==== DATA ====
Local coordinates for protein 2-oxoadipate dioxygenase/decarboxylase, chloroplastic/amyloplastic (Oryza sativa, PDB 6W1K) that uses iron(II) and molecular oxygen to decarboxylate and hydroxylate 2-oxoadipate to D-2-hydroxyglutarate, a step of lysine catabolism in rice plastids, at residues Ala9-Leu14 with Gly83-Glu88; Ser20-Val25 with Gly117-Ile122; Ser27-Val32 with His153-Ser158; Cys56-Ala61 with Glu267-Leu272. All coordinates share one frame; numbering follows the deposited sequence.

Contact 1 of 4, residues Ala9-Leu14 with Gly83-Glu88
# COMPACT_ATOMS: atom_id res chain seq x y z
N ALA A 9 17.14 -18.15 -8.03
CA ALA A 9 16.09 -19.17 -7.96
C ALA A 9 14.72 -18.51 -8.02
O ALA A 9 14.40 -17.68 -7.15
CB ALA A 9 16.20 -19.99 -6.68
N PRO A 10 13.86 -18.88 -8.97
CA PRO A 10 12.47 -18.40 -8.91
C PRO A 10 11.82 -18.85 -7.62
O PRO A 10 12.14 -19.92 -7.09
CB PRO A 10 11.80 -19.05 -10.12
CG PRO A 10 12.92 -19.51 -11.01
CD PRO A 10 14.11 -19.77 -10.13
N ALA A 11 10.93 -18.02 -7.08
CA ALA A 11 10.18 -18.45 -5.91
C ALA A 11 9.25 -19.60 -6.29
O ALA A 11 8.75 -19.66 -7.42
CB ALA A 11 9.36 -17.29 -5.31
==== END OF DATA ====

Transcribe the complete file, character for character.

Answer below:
Local coordinates for protein 2-oxoadipate dioxygenase/decarboxylase, chloroplastic/amyloplastic (Oryza sativa, PDB 6W1K) that uses iron(II) and molecular oxygen to decarboxylate and hydroxylate 2-oxoadipate to D-2-hydroxyglutarate, a step of lysine catabolism in rice plastids, at residues Ala9-Leu14 with Gly83-Glu88; Ser20-Val25 with Gly117-Ile122; Ser27-Val32 with His153-Ser158; Cys56-Ala61 with Glu267-Leu272. All coordinates share one frame; numbering follows the deposited sequence.

Contact 1 of 4, residues Ala9-Leu14 with Gly83-Glu88
# COMPACT_ATOMS: atom_id res chain seq x y z
N ALA A 9 17.14 -18.15 -8.03
CA ALA A 9 16.09 -19.17 -7.96
C ALA A 9 14.72 -18.51 -8.02
O ALA A 9 14.40 -17.68 -7.15
CB ALA A 9 16.20 -19.99 -6.68
N PRO A 10 13.86 -18.88 -8.97
CA PRO A 10 12.47 -18.40 -8.91
C PRO A 10 11.82 -18.85 -7.62
O PRO A 10 12.14 -19.92 -7.09
CB PRO A 10 11.80 -19.05 -10.12
CG PRO A 10 12.92 -19.51 -11.01
CD PRO A 10 14.11 -19.77 -10.13
N ALA A 11 10.93 -18.02 -7.08
CA ALA A 11 10.18 -18.45 -5.91
C ALA A 11 9.25 -19.60 -6.29
O ALA A 11 8.75 -19.66 -7.42
CB ALA A 11 9.36 -17.29 -5.31